On Halloween, I posted a scary little story about a boatload of out-of-state charter school money flooding into a school committee race in Ward 3 in Malden. (For perspective, let’s remember that Ward 3 has 4,353 registered voters.)
It gets worse.
On November 3, the Mekka Smith campaign posted amended Pre-Preliminary and Pre-Election financial reports that added $3,000 of dark money from Leadership for Educational Equity, Washington DC to the reports. Two $1,500 contributions were added, one on August 31, another on September 13, 2017.
In her previous report, she reported $11,490.85 on the filing date. The new report lists $14,490.85 in her account on October 20.
In a state with an annual $1,000 individual contribution limit, and a $500 limit for political action committees, this revelation creates a substantive question about the legality of the campaign’s fundraising.
It gets worse. MGL Chapter 55 Section 9 lists the following restrictions on contributions, and warns, “Any individual or candidate, or any person acting on behalf of said individual or candidate, or on behalf of a political committee, who violates any provision of this section shall be punished by imprisonment for not more than one year, or by a fine of not more than one thousand dollars, or both.”
Section 9. No individual, candidate or political committee, or person acting on behalf of the individual, candidate or political committee, shall accept a contribution of money from any 1 person or political committee if the aggregate amount contributed in a calendar year exceeds $50 in cash or $100 by money order or bank check, except by a written instrument or by direct deposit pursuant to section 9A. For the purposes of the preceding sentence the term “written instrument” shall mean a check on which the contributor is directly liable or which is written on a personal, escrow, trust, partnership, business or other account which represents or contains the contributor’s funds. The term “written instrument” shall also mean for contributions by credit or debit card, a paper record signed by the cardholder or, in the case of such contribution made over the Internet, an electronic record created and transmitted by the cardholder. The term “written instrument” shall not mean a certified check, cashier’s check, treasurer’s check, registered check, money order, traveler’s check or other similar negotiable instrument. The director shall establish reasonable rules and regulations concerning the making of contributions by a written instrument. No individual, candidate, political committee, or person acting on behalf of said individual, candidate, or political committee, shall make an expenditure for an amount exceeding $50 except by check or by credit card in accordance with the following paragraph.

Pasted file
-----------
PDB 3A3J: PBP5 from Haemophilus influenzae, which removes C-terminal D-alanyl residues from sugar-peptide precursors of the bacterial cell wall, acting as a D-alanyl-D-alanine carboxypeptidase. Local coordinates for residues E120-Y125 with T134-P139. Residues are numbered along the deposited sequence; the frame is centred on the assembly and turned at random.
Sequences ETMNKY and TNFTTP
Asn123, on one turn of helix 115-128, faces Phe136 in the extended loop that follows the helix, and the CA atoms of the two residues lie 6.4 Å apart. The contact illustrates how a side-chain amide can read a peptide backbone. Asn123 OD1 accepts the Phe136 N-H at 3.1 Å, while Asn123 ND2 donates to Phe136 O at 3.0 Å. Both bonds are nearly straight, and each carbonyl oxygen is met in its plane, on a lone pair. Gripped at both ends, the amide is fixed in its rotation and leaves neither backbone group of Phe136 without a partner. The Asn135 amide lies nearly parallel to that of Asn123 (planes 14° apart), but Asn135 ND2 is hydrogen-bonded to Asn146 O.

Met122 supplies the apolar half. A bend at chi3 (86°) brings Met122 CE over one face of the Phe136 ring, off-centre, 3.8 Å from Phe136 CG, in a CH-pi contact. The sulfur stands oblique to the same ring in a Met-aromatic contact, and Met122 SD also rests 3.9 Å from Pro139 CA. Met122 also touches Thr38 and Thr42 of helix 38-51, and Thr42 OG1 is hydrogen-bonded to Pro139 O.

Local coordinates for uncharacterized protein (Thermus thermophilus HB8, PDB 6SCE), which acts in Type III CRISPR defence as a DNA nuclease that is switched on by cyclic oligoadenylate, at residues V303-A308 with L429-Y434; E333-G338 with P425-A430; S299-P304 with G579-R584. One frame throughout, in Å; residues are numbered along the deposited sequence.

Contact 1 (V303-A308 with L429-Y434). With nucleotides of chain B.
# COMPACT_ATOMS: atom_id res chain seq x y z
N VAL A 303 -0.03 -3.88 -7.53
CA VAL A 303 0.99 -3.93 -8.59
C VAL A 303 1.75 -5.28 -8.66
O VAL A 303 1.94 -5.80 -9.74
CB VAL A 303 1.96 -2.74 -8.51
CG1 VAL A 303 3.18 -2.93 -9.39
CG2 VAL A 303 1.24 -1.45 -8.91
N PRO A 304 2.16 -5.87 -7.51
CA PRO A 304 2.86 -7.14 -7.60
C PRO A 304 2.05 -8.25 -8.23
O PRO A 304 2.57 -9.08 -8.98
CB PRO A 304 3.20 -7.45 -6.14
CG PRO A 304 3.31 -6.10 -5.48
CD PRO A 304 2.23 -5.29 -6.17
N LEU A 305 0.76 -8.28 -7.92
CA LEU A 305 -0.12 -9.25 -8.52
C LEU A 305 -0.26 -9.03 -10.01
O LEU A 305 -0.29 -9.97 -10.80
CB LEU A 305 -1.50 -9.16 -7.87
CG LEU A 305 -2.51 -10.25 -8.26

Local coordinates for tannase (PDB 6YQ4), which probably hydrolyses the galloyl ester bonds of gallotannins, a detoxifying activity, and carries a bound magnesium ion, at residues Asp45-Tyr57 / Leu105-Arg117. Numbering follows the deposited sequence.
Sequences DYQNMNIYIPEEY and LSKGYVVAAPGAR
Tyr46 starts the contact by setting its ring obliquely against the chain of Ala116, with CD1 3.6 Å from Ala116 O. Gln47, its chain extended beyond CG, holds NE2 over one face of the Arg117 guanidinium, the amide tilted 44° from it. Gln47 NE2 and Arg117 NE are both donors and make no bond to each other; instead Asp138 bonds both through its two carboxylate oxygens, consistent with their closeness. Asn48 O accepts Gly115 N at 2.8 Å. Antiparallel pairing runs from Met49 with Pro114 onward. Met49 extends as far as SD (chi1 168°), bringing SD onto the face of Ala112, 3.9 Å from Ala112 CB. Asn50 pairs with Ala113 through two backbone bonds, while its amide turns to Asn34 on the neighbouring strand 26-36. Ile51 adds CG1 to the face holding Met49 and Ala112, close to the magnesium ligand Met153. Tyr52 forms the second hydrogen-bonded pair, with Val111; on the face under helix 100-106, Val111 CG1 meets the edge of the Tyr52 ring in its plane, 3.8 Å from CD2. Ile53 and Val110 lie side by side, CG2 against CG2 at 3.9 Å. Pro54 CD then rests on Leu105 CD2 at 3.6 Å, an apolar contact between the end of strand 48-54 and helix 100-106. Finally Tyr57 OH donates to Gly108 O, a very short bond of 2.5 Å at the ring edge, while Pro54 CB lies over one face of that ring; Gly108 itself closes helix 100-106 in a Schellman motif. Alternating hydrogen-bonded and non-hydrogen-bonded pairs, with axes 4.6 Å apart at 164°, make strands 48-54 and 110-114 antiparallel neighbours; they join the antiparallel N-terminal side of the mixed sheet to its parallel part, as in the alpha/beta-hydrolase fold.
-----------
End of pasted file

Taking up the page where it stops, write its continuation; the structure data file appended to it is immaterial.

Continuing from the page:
Leadership for Education Equity (LEE) runs a web page soliciting contributions for candidates around the nation, including Mekka Smith, called the Values Equal Laws (VEL) fund. Click on a candidate, donate. If the $3,000 from Leadership for Education Equity came through this portal, it had the effect of creating $3,000 of dark money, hiding the source of these contributions. (Kelly Garcia, a District 7 school committee member from Chelsea and an employee of Excel Academy Charter Schools, is also listed as a beneficiary of the LEE-VEL website.)
Maurice Cunningham, in the WGBH blog Mass Politics Profs, reported that the bulk of Mekka Smith’s funding was coming from “the Dark Money/Privatization Industrial Complex.” Smith is the chief of staff of charter school operator KIPP Massachusetts, and described the contributions listed on the original finance report.
The money in this case isn’t hidden although it does involve a few of the reluctant stars of Families for Excellent School’s dark money disclosures from the 2016 charter school ballot question. Andrew Balson of Newton, who invested $100,000 in FES’s scheme, gave $1,000 to the Malden candidate. Charles Longfield, who posted $650,000 to FES’s secret stash, gave $250 to Ms. Smith. In 2016 he also gave $25,000 to Great Schools Massachusetts and $100,000 to the pro-charter Campaign for Fair Access to Quality Public Schools ballot committee. And along with the Walton family, the Longfield family funds Massachusetts Parents United (see here and here), whose state director occupied the same role for Banned-in-Boston Families for Excellent Schools.
The total amount invested by KIPP, including loans Ms. Smith made to herself, is $3,950. Individuals affiliated with Teach for America (backed in Massachusetts by Strategic Grant Partners) have contributed $1,500. Charter school backer and venture capitalist Arthur Rock of San Francisco contributed $500.
Candidate Smith raised $14,966 as of October 20. Excluding funds she has lent to her own campaign, she has raised $425 from Malden. Thus Malden residents have been outspent by investors from San Francisco, New York, Atlanta, Newton, Cambridge, Boston, and Summit, NJ. And also of course by KIPP and TFA.
Except that Smith now has $3,000 of dark money, which appears to violate the campaign finance laws on multiple dimensions.
A Malden parent filed a complaint with the Massachusetts Office of Campaign and Political Finance. The state is unlikely to adjudicate the complaint before Tuesday’s election. That task is up to the voters of Malden, Ward 3.